It said to hit the button on one of the controllers.  I hadn't brought the controllers with me... but they were there floating in the distance on top of my desk, oriented haphazardly as they were really laying there.  Without giving it a second thought, *WITH MY HEADSET STILL ON* I casually walked across my office, reached for the controllers with my invisible hands, and picked them up with no real world vision at all.  It was the most utterly natural thing possible to my brain.

Only a second later did the impact of that even register, that there truly is this blurred line between this 3D model of the controller in my hand, and the corresponding real world controller in my hands.

I hit a button and this dialogue box / window popped up over the controller.  I waved it around and just busted out laughing like a maniac at how fucking cool such a goofy little interaction is when it has this much presence behind it.  There will literally be a hundred damn lightsaber games for this thing a month from now, mark my words.

The real thing that has stuck with me as I started to call it a night though was how excellent the subtle vibrations ("Haptic" feedback) coming through the controller was.  Valve has utterly *nailed* making things in the world feel truly physical.  As you wave the controller's floating pointer over buttons on your menu, there's a subtle bump on the controller, like it's embossed in floating space.

You start in a kind of dotted line box, and click and drag these little handles out to designate the room dimensions you're standing in, and where the floor is.  As I clicked the little handle sphere, and started pushing it down to the floor, the controller is providing this extremely well designed feedback as though I'm pushing this physical thing that has resistance to it.  It was definitely another moment of giggling maniacally.  Pushing the walls out to match my physical room was just... damn this is unbelievably cool... I can't say it more simply than that.

It's nearly pointless to even try and describe, it's operating on such subconscious levels...

But overall a great takeaway was simply how forgiving the whole setup was in terms of spatial requirements.  I had envisioned these distinct shadows and treacherous dead zones where controls blinked out of registration, or meticulously needing to arrange the lighthouses 'just so' to cover the play area.  Nope.  Looking around in the setup app, it's clear that the lighthouse fields of view can cover a very generous area, and my first impression at least is that it's just not that picky.  This bodes well IMO for people concerned about such complex hardware being used by general consumers... it's far more forgiving spatially than something like the Kinect was IMO.

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ROUGH EDGES


It's not pure rainbows shooting from my rear though, it is still a prototype dev kit after all.  I spent a good deal of time working with an issue I still haven't tracked down.  The controllers would work like magic for about 10 seconds, then abruptly drift off across the room and freeze before coming back to me another random interval later.  I removed some glass covered posters in the room, thinking the reflections might be an issue, but that didn't appear to be the cause.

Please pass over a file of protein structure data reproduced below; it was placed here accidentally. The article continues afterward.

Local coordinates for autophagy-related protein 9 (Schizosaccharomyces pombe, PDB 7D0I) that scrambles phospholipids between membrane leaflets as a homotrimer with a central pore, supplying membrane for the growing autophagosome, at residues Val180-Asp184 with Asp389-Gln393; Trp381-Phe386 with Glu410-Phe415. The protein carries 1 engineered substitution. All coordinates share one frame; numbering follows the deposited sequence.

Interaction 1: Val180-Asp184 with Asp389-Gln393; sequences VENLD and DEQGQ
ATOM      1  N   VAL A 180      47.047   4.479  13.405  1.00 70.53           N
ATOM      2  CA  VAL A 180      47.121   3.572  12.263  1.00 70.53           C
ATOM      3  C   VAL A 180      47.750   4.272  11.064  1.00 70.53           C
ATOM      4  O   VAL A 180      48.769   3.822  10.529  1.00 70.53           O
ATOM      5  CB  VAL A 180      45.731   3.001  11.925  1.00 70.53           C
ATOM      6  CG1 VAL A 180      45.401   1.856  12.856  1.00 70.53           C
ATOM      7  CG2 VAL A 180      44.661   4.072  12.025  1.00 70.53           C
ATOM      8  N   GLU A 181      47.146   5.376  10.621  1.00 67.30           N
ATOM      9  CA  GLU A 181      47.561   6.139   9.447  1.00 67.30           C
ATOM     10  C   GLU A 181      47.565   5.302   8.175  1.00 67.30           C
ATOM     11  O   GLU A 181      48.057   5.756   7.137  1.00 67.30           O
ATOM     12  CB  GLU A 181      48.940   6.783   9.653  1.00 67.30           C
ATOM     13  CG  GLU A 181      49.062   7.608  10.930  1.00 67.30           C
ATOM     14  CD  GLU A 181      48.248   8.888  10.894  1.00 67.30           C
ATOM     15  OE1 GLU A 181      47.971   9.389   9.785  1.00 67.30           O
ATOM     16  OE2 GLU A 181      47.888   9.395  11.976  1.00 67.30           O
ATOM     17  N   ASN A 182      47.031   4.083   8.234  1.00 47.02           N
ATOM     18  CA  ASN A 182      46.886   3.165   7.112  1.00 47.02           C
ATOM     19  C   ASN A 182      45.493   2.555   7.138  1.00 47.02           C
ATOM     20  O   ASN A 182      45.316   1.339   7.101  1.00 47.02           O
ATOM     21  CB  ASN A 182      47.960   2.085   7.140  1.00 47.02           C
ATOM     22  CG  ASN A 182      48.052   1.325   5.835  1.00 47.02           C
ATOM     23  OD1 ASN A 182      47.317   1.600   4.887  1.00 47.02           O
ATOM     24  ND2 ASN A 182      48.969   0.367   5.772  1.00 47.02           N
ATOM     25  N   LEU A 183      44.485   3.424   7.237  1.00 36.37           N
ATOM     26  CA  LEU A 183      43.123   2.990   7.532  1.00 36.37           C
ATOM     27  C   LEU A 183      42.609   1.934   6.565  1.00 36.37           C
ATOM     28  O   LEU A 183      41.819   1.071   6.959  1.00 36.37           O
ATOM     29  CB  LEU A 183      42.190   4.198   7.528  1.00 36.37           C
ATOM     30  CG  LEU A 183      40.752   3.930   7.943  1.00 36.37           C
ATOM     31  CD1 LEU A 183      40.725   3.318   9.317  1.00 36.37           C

Online some people mentioned they switched off one of their lighthouses completely and it solved some tracking issues.  I tried that and it worked, although obviously it's suboptimal and affects the fidelity of how things are tracked as they're obscured from the single lighthouse box.  So, I worked with that for quite a while to no avail before deciding to sleep it off and see if I can sort it out with a clear head tomorrow.

I also have a fairly constant stream of "USB connection" messages, like there's a loose USB or power cable somewhere despite checking everything meticulously.  Tomorrow I'll buy a USB 3.0 hub and see if I have some better luck.

UPDATE: If you get to this point with a dev kit, it's entirely likely you simply need to plug the wireless controllers in via USB and update them.

Anyway, they're minor issues that I'm sure will be sorted out tomorrow, grabbing the latest firmware or so forth.  The Valve developers look to be extremely active on the forums as well, which is beyond awesome.  Overally, for a dev kit experience this has been a stunningly impressive ride so far.  While it's working... it's just... it's truly some science fiction moments.  You freaking need this in your life once the rough bumpies are polished off.


I'll talk more in my next post about what this all has done to my head :)

Now, I need to sleep and dream in room-space.


Sunday, May 24, 2015

My tactics for NimbleBit's game Capitals

The ridiculously prolific Marsh brothers (better known as NimbleBit, maybe better know as "The Tiny Tower Dudes") have just released their latest game on iOS, Capitals.

If you enjoy word games, indeed if you've ever enjoyed a word game, you should check this bad boy out.  It's a great balance between a word game, and a hex based war game.  I constantly have about 6 games going at once.  I'm addicted to it, no way around it, it's just a fantastic clean little game!



LINK TO APP! GET IT HERE!